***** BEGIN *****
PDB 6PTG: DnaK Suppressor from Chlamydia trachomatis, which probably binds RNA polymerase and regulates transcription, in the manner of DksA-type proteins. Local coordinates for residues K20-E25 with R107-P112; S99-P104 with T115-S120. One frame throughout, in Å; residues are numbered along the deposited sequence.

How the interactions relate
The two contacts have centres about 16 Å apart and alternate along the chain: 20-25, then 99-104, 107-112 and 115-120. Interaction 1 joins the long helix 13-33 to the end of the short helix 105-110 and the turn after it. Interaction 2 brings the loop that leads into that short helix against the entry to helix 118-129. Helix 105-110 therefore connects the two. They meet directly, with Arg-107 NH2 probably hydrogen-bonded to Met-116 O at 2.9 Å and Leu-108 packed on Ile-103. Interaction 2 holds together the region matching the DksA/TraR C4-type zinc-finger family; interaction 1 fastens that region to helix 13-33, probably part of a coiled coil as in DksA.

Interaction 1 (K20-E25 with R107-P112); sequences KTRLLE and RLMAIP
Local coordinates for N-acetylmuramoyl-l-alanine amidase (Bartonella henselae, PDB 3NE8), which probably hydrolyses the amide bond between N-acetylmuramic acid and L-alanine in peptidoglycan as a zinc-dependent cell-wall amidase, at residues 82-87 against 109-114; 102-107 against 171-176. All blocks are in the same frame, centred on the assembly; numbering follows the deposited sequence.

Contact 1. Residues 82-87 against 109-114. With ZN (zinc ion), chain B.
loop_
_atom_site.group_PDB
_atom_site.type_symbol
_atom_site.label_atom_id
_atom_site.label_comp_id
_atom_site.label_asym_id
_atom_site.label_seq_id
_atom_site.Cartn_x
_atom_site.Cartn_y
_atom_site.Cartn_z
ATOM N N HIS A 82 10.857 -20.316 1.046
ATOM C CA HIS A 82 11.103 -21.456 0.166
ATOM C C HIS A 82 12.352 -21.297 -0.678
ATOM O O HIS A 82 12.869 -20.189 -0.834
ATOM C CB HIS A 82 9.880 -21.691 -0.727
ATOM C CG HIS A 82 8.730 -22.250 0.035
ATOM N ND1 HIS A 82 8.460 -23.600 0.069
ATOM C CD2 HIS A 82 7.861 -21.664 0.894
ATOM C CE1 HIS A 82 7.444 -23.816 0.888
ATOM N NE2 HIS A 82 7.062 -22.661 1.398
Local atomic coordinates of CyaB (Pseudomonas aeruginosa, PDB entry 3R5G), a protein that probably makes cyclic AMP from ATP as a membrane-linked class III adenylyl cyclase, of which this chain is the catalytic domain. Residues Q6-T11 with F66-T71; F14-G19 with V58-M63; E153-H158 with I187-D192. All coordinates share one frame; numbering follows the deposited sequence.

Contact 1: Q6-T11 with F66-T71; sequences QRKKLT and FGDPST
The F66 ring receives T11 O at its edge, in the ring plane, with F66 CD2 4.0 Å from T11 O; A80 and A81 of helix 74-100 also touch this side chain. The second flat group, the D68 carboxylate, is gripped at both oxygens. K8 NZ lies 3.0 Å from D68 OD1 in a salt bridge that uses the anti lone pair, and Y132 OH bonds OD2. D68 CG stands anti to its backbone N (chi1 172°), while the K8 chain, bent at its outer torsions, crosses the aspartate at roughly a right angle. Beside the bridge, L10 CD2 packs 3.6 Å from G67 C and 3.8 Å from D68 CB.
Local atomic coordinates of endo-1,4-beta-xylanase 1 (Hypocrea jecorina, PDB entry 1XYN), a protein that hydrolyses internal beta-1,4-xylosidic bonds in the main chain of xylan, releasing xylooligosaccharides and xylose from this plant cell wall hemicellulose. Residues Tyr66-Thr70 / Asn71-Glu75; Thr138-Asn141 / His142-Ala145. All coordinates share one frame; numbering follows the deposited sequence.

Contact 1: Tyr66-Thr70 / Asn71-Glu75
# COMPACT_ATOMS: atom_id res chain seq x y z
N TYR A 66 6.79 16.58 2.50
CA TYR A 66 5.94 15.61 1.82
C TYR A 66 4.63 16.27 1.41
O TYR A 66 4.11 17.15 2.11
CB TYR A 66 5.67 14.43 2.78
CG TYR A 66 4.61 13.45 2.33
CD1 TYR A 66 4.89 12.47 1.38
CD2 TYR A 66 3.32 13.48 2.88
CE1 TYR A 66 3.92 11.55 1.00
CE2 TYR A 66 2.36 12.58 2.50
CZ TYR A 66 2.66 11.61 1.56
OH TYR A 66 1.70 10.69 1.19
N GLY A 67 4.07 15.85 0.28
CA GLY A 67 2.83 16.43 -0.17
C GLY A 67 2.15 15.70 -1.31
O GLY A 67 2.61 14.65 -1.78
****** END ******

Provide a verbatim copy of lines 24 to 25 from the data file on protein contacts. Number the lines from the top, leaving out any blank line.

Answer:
ATOM C CD2 HIS A 82 7.861 -21.664 0.894
ATOM C CE1 HIS A 82 7.444 -23.816 0.888